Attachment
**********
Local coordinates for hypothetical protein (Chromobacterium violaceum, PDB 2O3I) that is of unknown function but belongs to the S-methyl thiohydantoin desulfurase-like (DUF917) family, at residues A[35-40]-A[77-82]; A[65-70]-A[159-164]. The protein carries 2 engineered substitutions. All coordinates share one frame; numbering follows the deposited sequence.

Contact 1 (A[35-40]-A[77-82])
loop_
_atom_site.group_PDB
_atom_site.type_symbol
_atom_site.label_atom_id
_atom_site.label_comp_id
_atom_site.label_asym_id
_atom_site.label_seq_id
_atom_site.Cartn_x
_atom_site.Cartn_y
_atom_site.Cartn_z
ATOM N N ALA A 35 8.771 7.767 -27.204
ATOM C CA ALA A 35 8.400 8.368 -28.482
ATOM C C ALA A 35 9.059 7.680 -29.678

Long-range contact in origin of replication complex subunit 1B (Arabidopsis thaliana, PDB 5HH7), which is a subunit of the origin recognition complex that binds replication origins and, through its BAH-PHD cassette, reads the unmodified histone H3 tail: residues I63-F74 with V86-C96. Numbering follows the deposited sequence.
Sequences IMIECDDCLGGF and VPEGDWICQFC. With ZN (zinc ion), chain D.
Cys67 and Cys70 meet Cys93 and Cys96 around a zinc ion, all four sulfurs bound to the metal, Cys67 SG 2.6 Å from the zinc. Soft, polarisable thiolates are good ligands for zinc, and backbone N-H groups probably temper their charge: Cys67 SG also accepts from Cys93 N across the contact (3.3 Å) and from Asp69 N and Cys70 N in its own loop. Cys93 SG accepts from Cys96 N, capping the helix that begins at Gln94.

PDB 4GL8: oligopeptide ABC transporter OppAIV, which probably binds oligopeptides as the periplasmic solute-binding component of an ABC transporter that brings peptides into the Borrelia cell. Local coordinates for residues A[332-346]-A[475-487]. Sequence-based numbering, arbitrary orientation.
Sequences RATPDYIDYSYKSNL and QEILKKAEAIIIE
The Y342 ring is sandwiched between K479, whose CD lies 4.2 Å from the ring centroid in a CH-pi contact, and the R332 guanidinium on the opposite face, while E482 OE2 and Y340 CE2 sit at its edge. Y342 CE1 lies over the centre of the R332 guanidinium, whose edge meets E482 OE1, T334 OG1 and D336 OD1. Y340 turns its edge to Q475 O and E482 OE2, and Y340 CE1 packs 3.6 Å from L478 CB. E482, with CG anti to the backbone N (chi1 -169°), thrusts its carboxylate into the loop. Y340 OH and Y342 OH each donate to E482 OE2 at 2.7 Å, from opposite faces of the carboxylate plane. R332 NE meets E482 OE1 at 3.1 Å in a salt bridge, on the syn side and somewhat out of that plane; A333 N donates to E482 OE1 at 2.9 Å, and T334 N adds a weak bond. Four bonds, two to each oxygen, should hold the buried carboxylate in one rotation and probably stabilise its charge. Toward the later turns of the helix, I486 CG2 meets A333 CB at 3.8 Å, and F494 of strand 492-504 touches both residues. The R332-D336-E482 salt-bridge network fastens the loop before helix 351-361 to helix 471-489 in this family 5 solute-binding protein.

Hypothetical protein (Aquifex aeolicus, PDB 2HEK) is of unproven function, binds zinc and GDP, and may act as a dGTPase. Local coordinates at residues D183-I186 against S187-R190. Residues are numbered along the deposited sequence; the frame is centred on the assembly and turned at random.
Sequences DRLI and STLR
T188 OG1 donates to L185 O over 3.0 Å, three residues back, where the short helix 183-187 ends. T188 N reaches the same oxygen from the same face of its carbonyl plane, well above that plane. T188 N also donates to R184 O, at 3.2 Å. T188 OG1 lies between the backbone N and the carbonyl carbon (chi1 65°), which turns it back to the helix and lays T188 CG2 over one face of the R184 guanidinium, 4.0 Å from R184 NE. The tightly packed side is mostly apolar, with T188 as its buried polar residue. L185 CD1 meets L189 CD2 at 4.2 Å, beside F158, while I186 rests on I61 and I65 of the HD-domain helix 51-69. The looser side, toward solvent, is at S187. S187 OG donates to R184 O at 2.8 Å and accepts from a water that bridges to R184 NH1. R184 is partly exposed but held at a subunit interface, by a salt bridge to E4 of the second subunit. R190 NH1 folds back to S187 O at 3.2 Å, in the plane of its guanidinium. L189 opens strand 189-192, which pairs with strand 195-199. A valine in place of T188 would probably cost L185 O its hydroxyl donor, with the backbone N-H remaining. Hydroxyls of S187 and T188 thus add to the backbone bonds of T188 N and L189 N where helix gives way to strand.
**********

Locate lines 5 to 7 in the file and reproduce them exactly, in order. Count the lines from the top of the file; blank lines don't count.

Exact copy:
_atom_site.type_symbol
_atom_site.label_atom_id
_atom_site.label_comp_id